Nor is that where the bending of the tax system – and the state – to accommodate companies’ chosen behaviour stops. Over the same years there has been a monumental bidding down of wages as the share of company profits has risen by 6%, in terms of GDP, with wages falling by a commensurate amount. Britain in 2014 has over 13.5 million people living on incomes at or below 60% of the median. In 1978 the comparable figure stood at 7.1 million.
The government’s finances have been profoundly affected. In order for this desperate army of disadvantaged people, 6.5 million higher than in 1978, to pay their rent or service their mortgages, have clothes on their back and not go hungry, the state’s spending on housing benefits and tax credits for those in work has exploded from around 1 to some 3% of GDP.
The profits model of too many British companies, and the quintupling of directors’ pay in relation to the average over this period, has thus relied on a huge reshaping of the state. By topping up disposable incomes the state has allowed companies to freeze or cut real wages without workforces being provoked into organising themselves into trade unions. Indeed, arguably the state is paying part of what should be workers’ wages if they were remunerated properly.
By cutting corporate tax rates for the consequent rising profits, the state endows companies with yet more cash for dividend distributions and share buy-backs. The total bill for additional income support and reduced corporation taxes compared with the 1980s runs at around 4% of GDP a year. There is no alternative, argue this system’s defenders. In an open economy wage rates and company tax rates are set by international competition.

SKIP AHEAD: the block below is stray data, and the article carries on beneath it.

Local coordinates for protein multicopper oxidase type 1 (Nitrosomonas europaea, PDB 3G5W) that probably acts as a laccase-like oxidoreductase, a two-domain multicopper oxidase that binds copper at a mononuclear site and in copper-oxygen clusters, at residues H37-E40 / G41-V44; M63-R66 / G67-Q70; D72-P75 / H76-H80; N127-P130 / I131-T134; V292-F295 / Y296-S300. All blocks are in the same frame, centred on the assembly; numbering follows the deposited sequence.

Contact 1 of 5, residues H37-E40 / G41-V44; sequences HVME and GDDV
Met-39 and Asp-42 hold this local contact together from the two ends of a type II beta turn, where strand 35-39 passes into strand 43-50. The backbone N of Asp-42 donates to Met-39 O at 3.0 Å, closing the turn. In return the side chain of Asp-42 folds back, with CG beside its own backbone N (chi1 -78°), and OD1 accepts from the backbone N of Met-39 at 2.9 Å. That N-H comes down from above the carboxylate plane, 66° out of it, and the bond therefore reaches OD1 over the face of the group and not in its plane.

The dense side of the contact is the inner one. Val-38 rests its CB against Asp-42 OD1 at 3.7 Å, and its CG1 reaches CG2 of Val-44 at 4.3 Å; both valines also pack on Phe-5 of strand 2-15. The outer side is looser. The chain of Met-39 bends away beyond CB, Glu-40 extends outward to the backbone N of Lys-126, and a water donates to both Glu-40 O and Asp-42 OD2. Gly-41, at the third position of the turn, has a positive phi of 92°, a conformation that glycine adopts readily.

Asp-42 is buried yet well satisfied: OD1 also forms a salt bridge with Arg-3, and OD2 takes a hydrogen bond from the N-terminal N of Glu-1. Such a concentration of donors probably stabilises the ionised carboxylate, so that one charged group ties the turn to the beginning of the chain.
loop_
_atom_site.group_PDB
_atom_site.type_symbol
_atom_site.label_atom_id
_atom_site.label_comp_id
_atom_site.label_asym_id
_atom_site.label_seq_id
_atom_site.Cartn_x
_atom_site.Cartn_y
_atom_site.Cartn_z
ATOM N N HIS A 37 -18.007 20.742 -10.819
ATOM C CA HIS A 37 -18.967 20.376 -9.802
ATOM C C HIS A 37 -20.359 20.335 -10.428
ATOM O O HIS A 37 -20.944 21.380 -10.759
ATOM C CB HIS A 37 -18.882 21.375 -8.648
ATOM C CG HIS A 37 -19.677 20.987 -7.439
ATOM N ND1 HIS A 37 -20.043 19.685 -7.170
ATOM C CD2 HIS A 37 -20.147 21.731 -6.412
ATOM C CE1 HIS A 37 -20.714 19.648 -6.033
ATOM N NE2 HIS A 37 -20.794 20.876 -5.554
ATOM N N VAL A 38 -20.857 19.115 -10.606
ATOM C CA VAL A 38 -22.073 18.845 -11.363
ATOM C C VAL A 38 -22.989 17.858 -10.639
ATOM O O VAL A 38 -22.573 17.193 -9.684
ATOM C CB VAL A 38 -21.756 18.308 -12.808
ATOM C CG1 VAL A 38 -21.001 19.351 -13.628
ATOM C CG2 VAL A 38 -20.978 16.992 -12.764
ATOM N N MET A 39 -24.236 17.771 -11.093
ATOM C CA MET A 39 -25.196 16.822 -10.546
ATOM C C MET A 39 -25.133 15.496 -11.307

Only up to a point. What is striking about the international system is the variety of tax regimes, wage and profit shares – and the lack of convergence, as the IFS’s exhaustive review of the tax system, led by Nobel Laureate Professor James Mirrlees, pointed out. There is plenty of scope for redesigning our tax system to make it fairer, increase its yield and refashion the bargain between companies and the state if we choose. Mr Osborne’s profits diversion tax is a classic example of the freedom governments have: all they need is the will to exercise it.
To do that there has to be a belief that public activity is not endemically inefficient so that tax pounds are inevitably wasted – and a greater readiness to demand concrete quid pro quos from companies for tax reductions, credits and rebates. At the very least, when companies receive incentives to undertake investment or new research, directors should be placed under a parallel duty to declare that the consequent revenues will pay UK tax at the required rate.
And as someone, like many readers, who has spent many hours waiting for private internet providers, retailers, banks and satellite TV companies to deliver on time or fix whatever fault, I think it would be great if we could drop the fiction that the state is always inefficient and the private sector always perfect. That is not to say the state does not need to change. But the reshaping should not be a one-way street. Our companies need to change too.